Should I become a nurse or a teacher?

  1. 0
    I am currently a sophmore in college and I either want to apply for nursing or teacher in the upcoming fall. I am confused as to what I should do. The thing i like about teaching is that I will someday have a family and have holidays, weekends, summers off, etc. I thought I wanted to do nursing until I discovered that many nurses hate their jobs. I was also led to believe that nurses made more than teachers but some information says that teachers make more and they only work 10 months out of the year. Is this true? I am just really confused and need some advice.
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  4. 27 Comments so far...

  5. 1
    1. Money
    2. What you can do when not working

    Two very important factors. And yet, they don't say anything about what you want to do 3-5 days per week. Don't get me wrong, you need to consider those things. But while teaching and nursing have commonalities, they're very different. You can rationalize it any number of ways. I'ver heard teachers don't make that much per hour when you include the number of hours they work outside of the school day. Or that nurses salaries as a whole don't increase much over time.

    What do you want to do? What kind of things do you want to do all day? And yeah, we all want to help people and not be sit around all day. :chuckle One of these professions is more right for you at this point in your life. Identify what you want, then you'll know what's fulfilling day in and day out.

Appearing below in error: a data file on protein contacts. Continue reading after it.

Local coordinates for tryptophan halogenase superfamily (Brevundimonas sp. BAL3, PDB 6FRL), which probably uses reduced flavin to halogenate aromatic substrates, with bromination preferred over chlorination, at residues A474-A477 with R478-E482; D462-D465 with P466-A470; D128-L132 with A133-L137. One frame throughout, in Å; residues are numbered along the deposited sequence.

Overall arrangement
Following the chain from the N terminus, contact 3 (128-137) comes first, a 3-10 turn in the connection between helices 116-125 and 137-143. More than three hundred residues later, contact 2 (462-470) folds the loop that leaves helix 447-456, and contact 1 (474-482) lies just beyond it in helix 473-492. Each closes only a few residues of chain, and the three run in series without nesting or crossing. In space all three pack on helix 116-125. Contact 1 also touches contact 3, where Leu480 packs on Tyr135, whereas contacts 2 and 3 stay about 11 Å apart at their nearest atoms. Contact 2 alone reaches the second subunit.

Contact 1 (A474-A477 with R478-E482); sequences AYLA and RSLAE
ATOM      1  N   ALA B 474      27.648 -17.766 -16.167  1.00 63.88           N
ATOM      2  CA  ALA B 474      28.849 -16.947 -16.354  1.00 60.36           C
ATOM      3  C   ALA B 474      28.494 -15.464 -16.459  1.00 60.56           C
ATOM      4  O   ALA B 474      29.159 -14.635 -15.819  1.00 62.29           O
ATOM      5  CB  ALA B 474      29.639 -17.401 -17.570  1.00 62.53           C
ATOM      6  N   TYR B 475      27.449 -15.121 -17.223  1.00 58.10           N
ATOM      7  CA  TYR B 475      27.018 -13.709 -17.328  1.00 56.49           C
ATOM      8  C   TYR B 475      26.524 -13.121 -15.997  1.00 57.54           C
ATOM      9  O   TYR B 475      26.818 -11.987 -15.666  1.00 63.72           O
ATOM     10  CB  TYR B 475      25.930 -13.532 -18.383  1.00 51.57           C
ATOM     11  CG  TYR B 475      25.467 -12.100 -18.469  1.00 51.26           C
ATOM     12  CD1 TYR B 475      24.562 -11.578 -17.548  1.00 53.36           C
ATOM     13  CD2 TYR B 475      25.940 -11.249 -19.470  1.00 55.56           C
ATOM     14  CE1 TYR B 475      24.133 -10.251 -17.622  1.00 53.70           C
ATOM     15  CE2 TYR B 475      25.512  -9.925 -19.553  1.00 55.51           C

kimi64 likes this.
  6. 0
    The starting salary for a new teacher in Dekalb Co., Georgia is $38,900. The starting salary (based on an hourly wage of $20) for a new graduate nurse in a hospital setting in the same area is $41,600.

    Not much of a difference. You also need to look at benefits (the government probably provides better ones than your local hospital I'll bet...). Working hours and conditions, Ability to advance, etc. Many teachers do spend hours outside of the school day doing their work. I can tell you that my sons teacher is there when I drop him off at 0700, and is frequently still there when I pick him up at 1700. With most types of nursing, you just can't take you work home with you. Then again, nursing has some weird schedules as well. There is often on-call work that you have to oblige yourself to, But if you get sick of your oncology floor, you can request a transfer to mother-baby. If you get tired of teaching High School English, they just aren't going to let you transfer to kindergarten, that's a whole 'nother degree.